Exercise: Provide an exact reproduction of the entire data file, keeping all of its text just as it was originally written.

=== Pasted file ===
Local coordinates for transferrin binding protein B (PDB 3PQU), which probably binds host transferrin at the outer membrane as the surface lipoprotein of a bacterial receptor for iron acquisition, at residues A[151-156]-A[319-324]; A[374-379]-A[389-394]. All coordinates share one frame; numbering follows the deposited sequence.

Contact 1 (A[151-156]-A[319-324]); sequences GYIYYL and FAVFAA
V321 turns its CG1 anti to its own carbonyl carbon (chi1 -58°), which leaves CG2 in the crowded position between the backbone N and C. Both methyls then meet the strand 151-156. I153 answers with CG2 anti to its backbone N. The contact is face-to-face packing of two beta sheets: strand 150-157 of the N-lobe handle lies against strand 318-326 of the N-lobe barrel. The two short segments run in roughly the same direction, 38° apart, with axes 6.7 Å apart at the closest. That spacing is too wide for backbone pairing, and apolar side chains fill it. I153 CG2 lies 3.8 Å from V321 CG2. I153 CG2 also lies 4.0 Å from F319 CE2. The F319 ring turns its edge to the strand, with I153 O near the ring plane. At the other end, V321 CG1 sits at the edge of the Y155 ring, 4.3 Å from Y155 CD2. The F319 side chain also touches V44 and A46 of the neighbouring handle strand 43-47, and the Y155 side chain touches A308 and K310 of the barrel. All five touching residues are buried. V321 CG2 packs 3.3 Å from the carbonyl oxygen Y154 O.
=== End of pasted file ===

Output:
Local coordinates for transferrin binding protein B (PDB 3PQU), which probably binds host transferrin at the outer membrane as the surface lipoprotein of a bacterial receptor for iron acquisition, at residues A[151-156]-A[319-324]; A[374-379]-A[389-394]. All coordinates share one frame; numbering follows the deposited sequence.

Contact 1 (A[151-156]-A[319-324]); sequences GYIYYL and FAVFAA
V321 turns its CG1 anti to its own carbonyl carbon (chi1 -58°), which leaves CG2 in the crowded position between the backbone N and C. Both methyls then meet the strand 151-156. I153 answers with CG2 anti to its backbone N. The contact is face-to-face packing of two beta sheets: strand 150-157 of the N-lobe handle lies against strand 318-326 of the N-lobe barrel. The two short segments run in roughly the same direction, 38° apart, with axes 6.7 Å apart at the closest. That spacing is too wide for backbone pairing, and apolar side chains fill it. I153 CG2 lies 3.8 Å from V321 CG2. I153 CG2 also lies 4.0 Å from F319 CE2. The F319 ring turns its edge to the strand, with I153 O near the ring plane. At the other end, V321 CG1 sits at the edge of the Y155 ring, 4.3 Å from Y155 CD2. The F319 side chain also touches V44 and A46 of the neighbouring handle strand 43-47, and the Y155 side chain touches A308 and K310 of the barrel. All five touching residues are buried. V321 CG2 packs 3.3 Å from the carbonyl oxygen Y154 O.